The Sabra: The Creation of the New Jew
The Sabras were the first Israelis—the first generation, born in the 1930s and 1940s, to grow up in the Zionist settlement in Palestine. Socialized and educated in the ethos of the Zionist labor movement and the communal ideals of the kibbutz and moshav, they turned the dream of their pioneer forebears into the reality of the new State of Israel. While the Sabras made up a small minority of the new society’s population, their cultural influence was enormous. Their ideals, their love of the land, their recreational culture of bonfires and singalongs, their adoption of Arab accessories, their slang and gruff, straightforward manner, together with a reserved, almost puritanical attitude toward individual relationships, came to signify the cultural fulfillment of the utopian ideal of a new Jew. Oz Almog’s lively, methodical, and convincing portrayal of the Sabras addresses their lives, thought, and role in Jewish history. The most comprehensive study of this exceptional generation to date, The Sabra provides a complex and unflinching analysis of accepted norms and an impressive appraisal of the Sabra, one that any examination of new Israeli reality must take into consideration.
The Sabras became Palmach commanders, soldiers in the British Brigade, and, later, officers in the Israel Defense Forces. They served as a source of inspiration and an object of emulation for an entire society. Almog’s source material is rich and varied: he uses poems, letters, youth movement and army newsletters, and much more to portray the Sabras’ attitudes toward the Arabs, war, nature, work, agriculture, cooperation, and education. In any event, the Sabra remained central to the founding myth of the nation, the real Israeli, against whom later generations will be judged. Almog’s pioneering book juxtaposes the myths against the realities and, in the process, limns a collective profile that brilliantly encompasses the complex forces that shaped this remarkable generation.
What people are saying - Write a review
We haven't found any reviews in the usual places.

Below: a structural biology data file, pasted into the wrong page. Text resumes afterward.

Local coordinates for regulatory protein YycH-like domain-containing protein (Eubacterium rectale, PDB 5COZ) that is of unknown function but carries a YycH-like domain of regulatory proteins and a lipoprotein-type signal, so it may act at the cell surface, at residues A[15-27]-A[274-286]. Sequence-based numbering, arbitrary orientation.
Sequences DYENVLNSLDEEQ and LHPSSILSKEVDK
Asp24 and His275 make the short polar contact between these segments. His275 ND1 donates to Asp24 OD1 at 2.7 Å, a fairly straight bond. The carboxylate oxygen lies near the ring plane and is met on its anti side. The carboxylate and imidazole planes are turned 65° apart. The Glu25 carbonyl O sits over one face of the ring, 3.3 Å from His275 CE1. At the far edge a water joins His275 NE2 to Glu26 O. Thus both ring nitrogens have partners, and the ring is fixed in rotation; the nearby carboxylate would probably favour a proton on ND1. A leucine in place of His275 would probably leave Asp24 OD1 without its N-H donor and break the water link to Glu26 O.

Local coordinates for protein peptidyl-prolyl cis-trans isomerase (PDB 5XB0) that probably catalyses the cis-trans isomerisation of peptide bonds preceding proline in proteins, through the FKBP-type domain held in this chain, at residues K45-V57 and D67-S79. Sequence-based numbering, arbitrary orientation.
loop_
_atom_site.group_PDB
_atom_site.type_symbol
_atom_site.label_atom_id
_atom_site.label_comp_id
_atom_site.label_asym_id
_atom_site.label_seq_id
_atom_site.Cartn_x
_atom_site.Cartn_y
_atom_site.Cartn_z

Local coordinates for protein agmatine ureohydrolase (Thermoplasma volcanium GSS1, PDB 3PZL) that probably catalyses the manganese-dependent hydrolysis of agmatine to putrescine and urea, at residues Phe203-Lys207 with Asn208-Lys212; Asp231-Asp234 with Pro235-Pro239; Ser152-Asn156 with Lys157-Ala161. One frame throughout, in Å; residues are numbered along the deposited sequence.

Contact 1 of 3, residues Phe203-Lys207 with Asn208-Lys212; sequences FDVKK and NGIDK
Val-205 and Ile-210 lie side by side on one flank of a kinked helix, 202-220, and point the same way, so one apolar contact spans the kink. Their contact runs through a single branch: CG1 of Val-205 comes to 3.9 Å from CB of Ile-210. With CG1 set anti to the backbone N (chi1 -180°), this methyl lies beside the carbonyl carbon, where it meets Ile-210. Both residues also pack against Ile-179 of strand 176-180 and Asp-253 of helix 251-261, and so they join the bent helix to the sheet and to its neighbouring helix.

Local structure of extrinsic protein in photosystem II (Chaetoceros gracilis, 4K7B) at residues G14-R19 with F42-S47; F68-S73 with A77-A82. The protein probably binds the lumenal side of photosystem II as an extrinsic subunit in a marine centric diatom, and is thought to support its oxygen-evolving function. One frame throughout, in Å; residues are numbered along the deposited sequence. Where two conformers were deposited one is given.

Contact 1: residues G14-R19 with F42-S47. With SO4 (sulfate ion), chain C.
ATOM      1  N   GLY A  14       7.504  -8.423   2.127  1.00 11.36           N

agricultural Aliya anthologies anti-Diaspora Arab army Ashkenazi Avinoam Aviv Ba-Machaneh battle became Bedouin Ben-Amotz Ben-Yehuda brew Brigade campfire ceremonies Chaim character chizbatim commander common created dance Diaspora dugri elite especially establishment ethos example expressed fallen soldier Gadna Ha-Machanot Ha-Olim Ha-Me'uchad Ha-Shomer Ha-Tza'ir Haganah Hasidic Hebrew heroes Holocaust homeland ideological immigrants important Independence Israeli Israeli society Jerusalem Jewish Jews kibbutz kibbutzim Land of Israel landscape language leaders letters literary literature lived marches Masada memorial ment military moral moshav moshavim Moshe myth mythological image Natan Alterman native organizations Oriental Palestine Palmach Palmachnik Paratroopers period pioneer poems poets religion Sabra culture Sabra fighter Scrolls of Fire Second Aliya sense settlements Sinai Campaign singing slang social songs spirit status symbol stories teachers Tel Aviv term textbooks tion traditional units values victory words writings wrote Yishuv Yitzchak young youth movements Zionist
Page 299 - Selihah (pi. *selihot), penitential prayer. *Semikhah. ordination conferring the title "rabbi" and permission to give decisions in matters of ritual and law. Sephardi (pi. *Sephardim). Jew(s) of Spain and Portugal and their descendants, wherever resident, as contrasted with *Ashkenazi(m). Shabbatean, adherent of the pseudo-messiah 'Shabbetai Zevi (17th century). Shaddai, name of God found frequently in the Bible and commonly translated "Almighty.